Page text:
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March 7, 2021

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2 Minutes Read

Hi friends,

Greetings from Princeton!

The Savvy Applicant is a weekly email where we share important news and actionable guidance on the selective college admissions process. If you have a question you'd like answered, let us know by replying to this email. If you'd like to invite a friend to join our community of over 5,000 readers, send them this link.

Because we've had so many questions from 11th graders working on their personal statements, we created a separate series to help students discover their best topic, structure a compelling story, and add the kind of polish that stands out. I'll be sending it in advance of Spring Break.

To receive the 5-part [How to ACE Your Personal Statement] email series simply email me with "ACE" in the subject line— I'll personally add you to the list.

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⏰ Measure This 

 
As Peter Drucker said, "What gets measured, gets managed." Because colleges use GPA's (in context) to sort through applications, many students are painfully aware of their grade average down to a hundredth of a point.
 
Here's the thing though: colleges care very little about those hundredths of a point. In a basketball game, finishing with a score of 104 to 103 is important. One team wins and one team loses. College admissions just isn't that kind of competition.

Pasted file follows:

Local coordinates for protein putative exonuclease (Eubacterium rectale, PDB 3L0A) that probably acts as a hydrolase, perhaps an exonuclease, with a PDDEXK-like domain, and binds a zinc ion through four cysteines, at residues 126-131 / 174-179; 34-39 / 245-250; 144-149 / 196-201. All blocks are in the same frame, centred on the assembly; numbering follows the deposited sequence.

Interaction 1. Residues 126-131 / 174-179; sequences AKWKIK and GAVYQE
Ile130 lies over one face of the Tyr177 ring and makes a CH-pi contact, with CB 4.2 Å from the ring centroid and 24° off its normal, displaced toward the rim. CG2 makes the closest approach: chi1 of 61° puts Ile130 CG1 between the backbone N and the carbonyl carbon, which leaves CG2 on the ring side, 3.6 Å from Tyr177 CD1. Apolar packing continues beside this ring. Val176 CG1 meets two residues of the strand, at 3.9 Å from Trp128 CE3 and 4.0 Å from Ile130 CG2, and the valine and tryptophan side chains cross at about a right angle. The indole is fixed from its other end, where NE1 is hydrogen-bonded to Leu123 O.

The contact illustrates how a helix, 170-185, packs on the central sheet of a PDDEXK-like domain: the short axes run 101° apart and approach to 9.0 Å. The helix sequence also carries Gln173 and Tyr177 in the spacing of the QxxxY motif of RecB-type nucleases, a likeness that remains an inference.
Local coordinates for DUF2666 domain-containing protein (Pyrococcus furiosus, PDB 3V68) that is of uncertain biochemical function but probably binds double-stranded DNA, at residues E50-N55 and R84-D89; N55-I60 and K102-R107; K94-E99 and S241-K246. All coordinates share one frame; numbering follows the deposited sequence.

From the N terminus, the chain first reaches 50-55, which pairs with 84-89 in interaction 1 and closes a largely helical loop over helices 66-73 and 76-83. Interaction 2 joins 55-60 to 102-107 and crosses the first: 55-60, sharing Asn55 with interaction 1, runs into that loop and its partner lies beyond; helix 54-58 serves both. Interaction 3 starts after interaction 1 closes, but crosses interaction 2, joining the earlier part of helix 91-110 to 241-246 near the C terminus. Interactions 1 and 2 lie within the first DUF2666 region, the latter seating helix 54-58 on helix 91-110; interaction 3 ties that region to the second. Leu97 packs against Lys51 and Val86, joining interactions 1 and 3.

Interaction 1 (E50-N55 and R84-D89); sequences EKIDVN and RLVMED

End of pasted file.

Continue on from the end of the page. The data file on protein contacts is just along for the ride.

Students should focus on earning strong grades, but also recognize that colleges are interested in the level of depth and substance of your other pursuits. Given that time in the day is limited, students who are able to manage it well have a huge advantage.
 
Most of us feel we are good at multi-tasking, but science says otherwise. Even if last week's intro to meditation wasn't for you, savvy students save time by respecting the difference between what productivity expert Dave Crenshaw calls "background tasking" and "switchtasking." 
 
Want the proof? Watch this 5-min video.
 
Not only will you save time, but the quality of your work will go up and stress will go down!
 
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Here's what else we want to share with you:

 

  • 📝Bragging Rights: Some students think their favorite teachers will write them an amazing letter of recommendation, but the truth is great letters don’t just happen. Achievement in a course and being well liked may be the foundation, but providing your teacher with guidance through your brag sheet" can help you stand out. Read 4 Keys to Ivy League Letters of Rec. 

  • 💎Diamond In the Rough: The Diamond Challenge is one of the top entrepreneurship programs for high school students. Both a curriculum and a competition, it gives students the opportunity to learn to think like an entrepreneur and a structure to help them create. Ideas are important, but execution is everything. [Full disclosure: I'm a judge for this year's competition.]

  • 🎥Operation Varsity Blues Doc: It's been almost two years since the FBI uncovered the fraud at the heart of the Varsity Blues scandal. The new Netflix documentary comes out later this month. For an in-depth journalistic view, check out this New Yorker article about the unseen victims of the scandal.

 

Now that March is upon us, there is no question that college essays should be rising on the priority list of 11th graders.  For those of you wanting to stick to a 9-month writing schedule, the spring cohort of Write Your Way Into College begins April 12. More info on this next week.  

As I mentioned above, thinking about letters of recommendation should also be a priority for 11th graders. While they are the ones that will actually be asking this spring, 9th and 10th graders should also learn about the 15 elements of character that are evaluated. Watch Peter's video on LORs and start to think about the list below. 

Letters-of-rec-student-character-authenticity-pyramid